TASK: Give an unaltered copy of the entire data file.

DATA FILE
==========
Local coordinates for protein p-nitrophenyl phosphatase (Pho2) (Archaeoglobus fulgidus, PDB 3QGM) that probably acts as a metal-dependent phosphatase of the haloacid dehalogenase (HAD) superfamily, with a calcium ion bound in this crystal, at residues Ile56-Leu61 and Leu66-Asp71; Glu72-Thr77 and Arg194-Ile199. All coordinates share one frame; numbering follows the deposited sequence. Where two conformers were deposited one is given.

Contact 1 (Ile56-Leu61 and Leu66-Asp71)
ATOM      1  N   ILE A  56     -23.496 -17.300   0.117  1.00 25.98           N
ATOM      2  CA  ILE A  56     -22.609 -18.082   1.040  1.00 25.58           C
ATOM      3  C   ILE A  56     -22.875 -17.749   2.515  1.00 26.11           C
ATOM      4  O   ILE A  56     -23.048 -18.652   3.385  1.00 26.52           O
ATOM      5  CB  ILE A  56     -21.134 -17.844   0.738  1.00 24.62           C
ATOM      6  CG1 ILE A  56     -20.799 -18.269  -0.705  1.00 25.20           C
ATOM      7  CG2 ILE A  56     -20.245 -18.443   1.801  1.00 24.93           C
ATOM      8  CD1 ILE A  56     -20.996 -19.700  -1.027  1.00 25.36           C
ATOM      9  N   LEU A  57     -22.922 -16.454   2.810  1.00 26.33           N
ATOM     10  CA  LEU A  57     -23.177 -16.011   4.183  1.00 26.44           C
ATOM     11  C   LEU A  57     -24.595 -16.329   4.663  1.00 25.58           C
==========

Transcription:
Local coordinates for protein p-nitrophenyl phosphatase (Pho2) (Archaeoglobus fulgidus, PDB 3QGM) that probably acts as a metal-dependent phosphatase of the haloacid dehalogenase (HAD) superfamily, with a calcium ion bound in this crystal, at residues Ile56-Leu61 and Leu66-Asp71; Glu72-Thr77 and Arg194-Ile199. All coordinates share one frame; numbering follows the deposited sequence. Where two conformers were deposited one is given.

Contact 1 (Ile56-Leu61 and Leu66-Asp71)
ATOM      1  N   ILE A  56     -23.496 -17.300   0.117  1.00 25.98           N
ATOM      2  CA  ILE A  56     -22.609 -18.082   1.040  1.00 25.58           C
ATOM      3  C   ILE A  56     -22.875 -17.749   2.515  1.00 26.11           C
ATOM      4  O   ILE A  56     -23.048 -18.652   3.385  1.00 26.52           O
ATOM      5  CB  ILE A  56     -21.134 -17.844   0.738  1.00 24.62           C
ATOM      6  CG1 ILE A  56     -20.799 -18.269  -0.705  1.00 25.20           C
ATOM      7  CG2 ILE A  56     -20.245 -18.443   1.801  1.00 24.93           C
ATOM      8  CD1 ILE A  56     -20.996 -19.700  -1.027  1.00 25.36           C
ATOM      9  N   LEU A  57     -22.922 -16.454   2.810  1.00 26.33           N
ATOM     10  CA  LEU A  57     -23.177 -16.011   4.183  1.00 26.44           C
ATOM     11  C   LEU A  57     -24.595 -16.329   4.663  1.00 25.58           C